3D Printed Parts Hold Up To Steam Heat

Steam turbines are at the heart of all manner of industrial machinery, particularly that used for power generation. [Integza] decided he needed to better understand this technology, and decided to build one himself – using 3D printing, at that. 

First, a steam source was needed, with a pressure cooker on an electric stove pressed into service. The steam was passed out via a nozzle printed in resin, which better resists heat than most FDM-printed parts. Similarly, a turbine wheel was printed in resin as well, with the steam outlet pointed directly at its vanes.

To really stress test the parts, more steam was required.  To achieve this, hydrogen peroxide was pumped through a manganese dioxide catalyst impregnated into steel wool to create steam. This made an absolute mess, but the printed parts nevertheless survived.

The steam turbine didn’t do any useful work, but was able to survive the high temperatures at play. We’d love to see such a device actually used to bear some load, perhaps in some sort of 3D printed power generating turbine design.

Alternatively, if you prefer your steam turbines more classically driven, consider this build. Video after the break.

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Resin Stacking Proves Messy And Difficult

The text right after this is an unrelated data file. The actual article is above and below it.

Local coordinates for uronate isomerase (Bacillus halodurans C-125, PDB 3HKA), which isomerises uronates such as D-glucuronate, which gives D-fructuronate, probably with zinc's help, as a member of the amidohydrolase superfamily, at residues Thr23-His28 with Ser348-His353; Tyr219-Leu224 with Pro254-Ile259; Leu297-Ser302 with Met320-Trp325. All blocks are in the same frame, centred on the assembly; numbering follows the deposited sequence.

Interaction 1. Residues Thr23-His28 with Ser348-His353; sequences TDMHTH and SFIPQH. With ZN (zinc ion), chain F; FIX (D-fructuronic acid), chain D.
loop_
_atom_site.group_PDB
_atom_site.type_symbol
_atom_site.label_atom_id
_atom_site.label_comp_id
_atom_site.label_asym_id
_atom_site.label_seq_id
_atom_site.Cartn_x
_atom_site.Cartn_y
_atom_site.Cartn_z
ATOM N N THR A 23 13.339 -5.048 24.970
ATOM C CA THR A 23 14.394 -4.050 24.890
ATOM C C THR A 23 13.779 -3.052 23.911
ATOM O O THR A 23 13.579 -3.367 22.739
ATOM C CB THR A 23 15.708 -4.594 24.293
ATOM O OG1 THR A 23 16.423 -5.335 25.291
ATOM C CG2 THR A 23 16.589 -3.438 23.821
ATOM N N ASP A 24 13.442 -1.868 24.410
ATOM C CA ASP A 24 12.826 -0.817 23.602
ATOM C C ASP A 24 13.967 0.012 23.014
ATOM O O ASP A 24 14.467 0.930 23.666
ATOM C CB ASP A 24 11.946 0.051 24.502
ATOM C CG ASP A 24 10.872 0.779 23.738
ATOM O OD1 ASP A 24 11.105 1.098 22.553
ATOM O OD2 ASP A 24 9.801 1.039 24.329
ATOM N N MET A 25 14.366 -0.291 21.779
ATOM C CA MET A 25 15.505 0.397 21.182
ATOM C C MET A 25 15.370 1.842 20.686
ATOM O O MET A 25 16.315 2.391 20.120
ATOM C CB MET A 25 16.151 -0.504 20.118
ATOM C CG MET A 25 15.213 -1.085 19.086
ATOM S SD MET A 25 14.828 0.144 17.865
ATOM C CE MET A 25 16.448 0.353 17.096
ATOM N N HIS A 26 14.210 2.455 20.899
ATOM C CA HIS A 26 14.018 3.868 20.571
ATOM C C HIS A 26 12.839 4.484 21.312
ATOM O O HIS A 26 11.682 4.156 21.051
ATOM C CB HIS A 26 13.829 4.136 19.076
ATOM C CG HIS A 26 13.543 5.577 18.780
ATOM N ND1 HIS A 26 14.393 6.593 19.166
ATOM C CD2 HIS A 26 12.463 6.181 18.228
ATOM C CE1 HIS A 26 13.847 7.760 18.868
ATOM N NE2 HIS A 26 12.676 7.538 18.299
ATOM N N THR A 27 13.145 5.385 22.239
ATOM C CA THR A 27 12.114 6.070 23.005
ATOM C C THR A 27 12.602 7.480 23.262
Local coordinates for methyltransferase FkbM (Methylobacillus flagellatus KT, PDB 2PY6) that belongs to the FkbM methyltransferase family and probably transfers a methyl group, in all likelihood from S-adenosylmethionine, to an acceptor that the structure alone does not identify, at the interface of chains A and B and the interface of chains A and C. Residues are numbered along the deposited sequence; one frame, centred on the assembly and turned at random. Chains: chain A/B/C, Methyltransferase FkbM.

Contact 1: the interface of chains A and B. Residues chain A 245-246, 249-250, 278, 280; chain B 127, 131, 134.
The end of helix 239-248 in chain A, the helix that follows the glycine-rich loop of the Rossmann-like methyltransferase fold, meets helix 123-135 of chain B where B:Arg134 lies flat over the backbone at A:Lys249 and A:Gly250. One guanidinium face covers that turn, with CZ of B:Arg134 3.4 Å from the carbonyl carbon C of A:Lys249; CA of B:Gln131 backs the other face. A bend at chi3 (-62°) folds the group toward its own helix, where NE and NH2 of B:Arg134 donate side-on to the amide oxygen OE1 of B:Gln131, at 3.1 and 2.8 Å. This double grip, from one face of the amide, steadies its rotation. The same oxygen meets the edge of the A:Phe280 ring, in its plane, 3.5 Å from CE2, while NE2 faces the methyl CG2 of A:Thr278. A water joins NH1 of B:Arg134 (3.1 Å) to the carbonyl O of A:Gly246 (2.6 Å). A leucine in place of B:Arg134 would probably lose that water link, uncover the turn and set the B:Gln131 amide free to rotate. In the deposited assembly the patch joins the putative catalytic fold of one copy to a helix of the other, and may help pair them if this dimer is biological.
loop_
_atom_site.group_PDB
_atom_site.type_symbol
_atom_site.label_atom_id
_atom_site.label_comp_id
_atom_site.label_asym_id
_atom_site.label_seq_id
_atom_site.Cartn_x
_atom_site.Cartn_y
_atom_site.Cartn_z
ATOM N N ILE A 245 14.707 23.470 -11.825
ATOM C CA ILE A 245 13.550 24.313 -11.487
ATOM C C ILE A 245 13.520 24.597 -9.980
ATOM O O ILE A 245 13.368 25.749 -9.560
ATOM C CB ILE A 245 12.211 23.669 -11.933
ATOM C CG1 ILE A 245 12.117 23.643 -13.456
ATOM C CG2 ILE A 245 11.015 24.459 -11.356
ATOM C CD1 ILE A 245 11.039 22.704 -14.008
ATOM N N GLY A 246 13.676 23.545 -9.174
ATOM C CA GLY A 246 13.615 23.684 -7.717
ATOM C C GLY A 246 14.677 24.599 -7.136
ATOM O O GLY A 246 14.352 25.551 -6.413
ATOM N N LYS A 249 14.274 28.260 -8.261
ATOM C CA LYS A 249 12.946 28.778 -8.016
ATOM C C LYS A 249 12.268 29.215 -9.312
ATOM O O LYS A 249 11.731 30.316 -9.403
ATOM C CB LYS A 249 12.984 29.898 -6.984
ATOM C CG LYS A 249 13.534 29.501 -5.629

3D printers are typically the tool you use when you want a one-off quick prototype. However, more and more, they’re being used to produce things in quantity. [Uncle Jessy] decided to try out the resin stacking technique in order to quickly produce many figurines on his resin printer. However, not everything went exactly to plan.

The technique is simple. The idea is to produce many copies of an object in a single continuous print on a resin 3D printer. To achieve this, the object is cloned many times, and scaffolding is created to allow the stacking of multiple objects on top of each other. This must be done carefully to avoid ruining the geometry of the object, and similarly to support material, uses more resin in the process.

[Uncle Jessy] experimented several times, but ran into multiple issues with the process when trying to print out some small Magneto figurines. An initial experiment using a raft failed when the print fell off the build plate. With the raft removed, the second print failed as the scaffolding didn’t print quite right. Further tweaks and beefing up the scaffold improved things, and [Jessy] managed to print 93 figurines in a single operation.

It’s a useful technique if you want to print a ton of models on a resin printer in as short a time as possible. However, expect to spend plenty of resin as you refine the technique. You’ll also need a big wash tank to clean the prints during post-processing. Video after the break.

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The Trials And Tribulations Of SLA Printing A Portable Wii Handheld

The G-Boy kit revolutionized the subculture around building portable home consoles, allowing an entire Wii to be crammed into a form factor the size of a original Game Boy. [Chris Downing] is no stranger to the field, and sourced a G-Boy kit of his own to build it to the best of his abilities. (Video embedded after the break.)

However, he wanted to step up above the FDM-printed parts of the original kit. Thus, he contacted the kit developer Gman, who provided him with the 3D model files so he could attempt a higher-quality SLA print himself. [Downing] had some experience with SLA printing in the past with the Form 2, but found some unique challenges on this build with the Form 3.